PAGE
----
The Sounds of Drum
The PLP is working with the Bailey History Archive (BAHA) to make accessible the ‘best of’ Drum magazine and others in the BAHA stable for research, education and world heritage. The grant awarded from the Modern Endangered Archive Programme, based at the UCLA Libraries is well into its work.
Founded in 1951 by Jim Bailey and Bob Crisp, in its heyday Drum was a ground-breaking Pan-African magazine. It was deeply influenced by the picture magazine style of the time, exemplified by Life and Picture Post, and adapted that genre to an African context. The creative talent that emerged heralded a period of exceptional journalism and photography. Many of Drum’s writers, such as Henry Nxumalo (Mr Drum), Lewis Nkosi, Es’kia Mphahlele, Bloke Modisane, Arthur Maimane, Can Themba, and Todd Matshikiza were widely published and acclaimed. The magazine’s photographers also achieved great success, among them – Jurgen Schadeberg, Bob Gosani, G.R. Naidoo, Ranjith Kally, Peter Magubane, Alf Kumalo, and Ernest Cole.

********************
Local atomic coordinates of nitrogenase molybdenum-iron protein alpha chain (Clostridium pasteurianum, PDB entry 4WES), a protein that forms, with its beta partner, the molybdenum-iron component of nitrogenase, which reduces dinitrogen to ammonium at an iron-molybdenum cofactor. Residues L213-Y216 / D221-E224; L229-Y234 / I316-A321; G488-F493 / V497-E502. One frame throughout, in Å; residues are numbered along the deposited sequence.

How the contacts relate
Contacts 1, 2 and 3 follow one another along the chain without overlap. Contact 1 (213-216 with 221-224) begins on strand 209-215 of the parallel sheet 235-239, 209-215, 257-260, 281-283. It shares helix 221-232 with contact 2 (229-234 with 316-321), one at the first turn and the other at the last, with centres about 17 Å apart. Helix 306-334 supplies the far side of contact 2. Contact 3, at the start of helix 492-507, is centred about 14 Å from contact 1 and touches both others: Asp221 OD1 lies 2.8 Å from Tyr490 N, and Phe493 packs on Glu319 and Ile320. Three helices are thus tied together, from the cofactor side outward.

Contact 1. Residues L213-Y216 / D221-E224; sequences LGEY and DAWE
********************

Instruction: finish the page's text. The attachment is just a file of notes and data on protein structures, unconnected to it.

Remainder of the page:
Drum was known for its investigative journalism, coverage of the politics of the time as well as its cover girls and music stories. It seamlessly combined politics with popular culture. It was, as Mike Nicol described it in his book, “a record of naivety, optimism, frustration, defiance, courage, dancing, drink, jazz, gangsters, exile and death.” Oswald Mtshali described the emerging urban consumer-orientated class as, “the new Africans” who modelled themselves on the movies of the time. He added further that they “adopted status symbols like big cars – battleships – Cadillacs, Buicks, Chryslers and Dodges.” Drum provides a window into this time, alongside photographs that chronicle the rise of apartheid, its devastating effects and the resistance politics of the period.